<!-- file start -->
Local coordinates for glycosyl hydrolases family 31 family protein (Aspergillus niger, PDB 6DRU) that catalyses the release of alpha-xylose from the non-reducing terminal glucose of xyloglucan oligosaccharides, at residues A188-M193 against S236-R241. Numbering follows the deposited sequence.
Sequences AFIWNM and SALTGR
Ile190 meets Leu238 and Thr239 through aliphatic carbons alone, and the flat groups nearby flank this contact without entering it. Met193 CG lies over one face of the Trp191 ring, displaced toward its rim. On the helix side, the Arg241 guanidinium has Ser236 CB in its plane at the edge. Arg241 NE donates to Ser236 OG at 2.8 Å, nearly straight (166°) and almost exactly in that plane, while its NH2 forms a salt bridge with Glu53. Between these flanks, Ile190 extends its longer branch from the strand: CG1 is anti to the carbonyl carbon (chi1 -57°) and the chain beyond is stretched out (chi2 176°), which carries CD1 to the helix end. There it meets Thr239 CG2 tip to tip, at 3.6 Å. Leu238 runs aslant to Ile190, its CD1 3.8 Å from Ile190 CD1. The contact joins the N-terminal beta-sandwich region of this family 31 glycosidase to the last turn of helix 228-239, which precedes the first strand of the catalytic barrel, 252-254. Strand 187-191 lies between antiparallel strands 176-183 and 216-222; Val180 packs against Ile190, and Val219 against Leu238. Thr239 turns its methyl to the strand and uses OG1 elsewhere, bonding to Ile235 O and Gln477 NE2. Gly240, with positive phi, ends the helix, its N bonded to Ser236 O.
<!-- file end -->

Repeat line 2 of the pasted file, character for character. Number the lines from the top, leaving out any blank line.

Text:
Sequences AFIWNM and SALTGR